There are many ways we find ourselves in the jungle of job hunting…. redundancy, having newly graduated or left school, returning to work after a break or just looking for a new challenge.
I call it a jungle because on one level it is a really rich place full of opportunity like a verdant fertile jungle filled with many brightly coloured plants and fruits each beckoning us. On the other hand, we can feel overwhelmed by the range of possibilities, like being lost in the undergrowth, not seeing a clear path and calling ourselves into question with each job advert we look at. It is a place of transition where we sit between a feeling of belonging, known comfort and security and feeling afraid in the face of the unknown and uncertainty.
The emotions we feel in this jungle are well documented. Elizabeth Kubler Ross/John Fisher describe the roller coaster of emotions of transition well. And of course, we don’t go through the transition curve step by step, but move backwards and forwards on the curve depending on our own unique experience.
So how do we keep ourselves whole and resilient in this job hunting jungle?
As a coach, I have worked with many clients who are seeking new roles and career paths. Based on this I would like to share our top tips to keeping resilient:
- Keep an abundance mind set – look on the job search as an opportunity to get what you really wantin your career and life. It’s as much about you finding what you want as organisations finding what they want.
- Set goals in other areas of your life so you get a wider perspective, sense of achievement and progression. Take up a new activity e.g. learn a musical instrument, a new language, start art, singing or dance classes.
- Keep active – care for your body and mind; exercise, eat and sleep well; socialise. Whilst you may feel you have to stay glued to your desk 24/7, the truth is, you will be much more productive if you take time out to do things that bring you energy and happiness.
- Focus on what you can do – it’s easy to feel overawed by job adverts and find all the things that disqualify you. Note what qualifies you in rather than out by listing your skills, experience and achievements to date. What do these tell you about what you have to offer?
- Be with your emotion – name your emotion and accept it compassionately. Empathise with that part of you that maybe feels hurt, frustrated, angry or lacking in self-belief. Tell yourself the emotion is temporary, it will pass.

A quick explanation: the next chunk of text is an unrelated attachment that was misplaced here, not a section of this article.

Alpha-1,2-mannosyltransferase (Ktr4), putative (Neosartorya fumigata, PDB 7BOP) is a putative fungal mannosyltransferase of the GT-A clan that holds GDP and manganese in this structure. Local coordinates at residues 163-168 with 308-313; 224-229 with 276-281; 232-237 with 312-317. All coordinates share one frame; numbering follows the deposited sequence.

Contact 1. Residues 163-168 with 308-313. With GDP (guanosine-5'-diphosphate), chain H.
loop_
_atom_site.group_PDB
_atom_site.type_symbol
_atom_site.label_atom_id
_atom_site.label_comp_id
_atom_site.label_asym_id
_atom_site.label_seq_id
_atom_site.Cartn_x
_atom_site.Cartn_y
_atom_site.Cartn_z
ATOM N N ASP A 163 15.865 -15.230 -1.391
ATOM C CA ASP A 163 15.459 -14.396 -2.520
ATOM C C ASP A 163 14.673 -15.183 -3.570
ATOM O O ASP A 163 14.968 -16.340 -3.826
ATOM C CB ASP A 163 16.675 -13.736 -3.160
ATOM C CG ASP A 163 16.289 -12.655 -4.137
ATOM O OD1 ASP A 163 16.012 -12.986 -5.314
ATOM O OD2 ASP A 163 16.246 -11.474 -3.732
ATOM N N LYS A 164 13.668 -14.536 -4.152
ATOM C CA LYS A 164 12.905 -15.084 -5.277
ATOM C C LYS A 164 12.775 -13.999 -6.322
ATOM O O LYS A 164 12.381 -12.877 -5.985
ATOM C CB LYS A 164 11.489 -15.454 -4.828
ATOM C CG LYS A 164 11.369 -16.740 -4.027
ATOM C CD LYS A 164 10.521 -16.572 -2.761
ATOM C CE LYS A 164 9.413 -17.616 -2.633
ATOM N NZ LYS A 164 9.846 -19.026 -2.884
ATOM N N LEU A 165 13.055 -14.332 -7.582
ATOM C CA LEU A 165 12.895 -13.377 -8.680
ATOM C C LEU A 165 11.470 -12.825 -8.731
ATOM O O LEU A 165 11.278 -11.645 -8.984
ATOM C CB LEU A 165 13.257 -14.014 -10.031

- Be mindful of negative self-talk – journal any negative thoughts and read them back making new notes as you do. Be aware these are just thoughts, they don’t define you, they are not who you are.
- Don’t take it personally! Keep perspective, remember finding a job is a processand very imperfect one at that – if you don’t get through the first stage, you might just have had a key word missing from your CV. If you get a rejection, it is from one person (or computer programme), that failed to see a match, not the company – so don’t let it get you down!
- Treat the whole process as a way to learn – seek feedback constantly from any applications you make, ask recruiters, note down what you have done well and what you could do better at. Work out what you have to do to succeed at every stage of the process. Then practice!
- Visualise success – periodically imagine yourself in your new role basking in success – you are far more likely to find the resources to achieve it if you can see the future that lies ahead.
- Take your time – don’t rush in to the first thing that comes along just because they want you – make sure it is going to give you the life and work you really want.
For more resources on resilience in general see https://www.mindful.org/how-to-cultivate-the-resources-for-resilience/ and https://www.psychologytoday.com/us/blog/the-mindful-self-express/201805/the-one-resilience-skill-you-need-overcome-life-stress.
Gayl Long is an Executive and Career Coach with 25 years+ of Coaching, Facilitation and HR experience.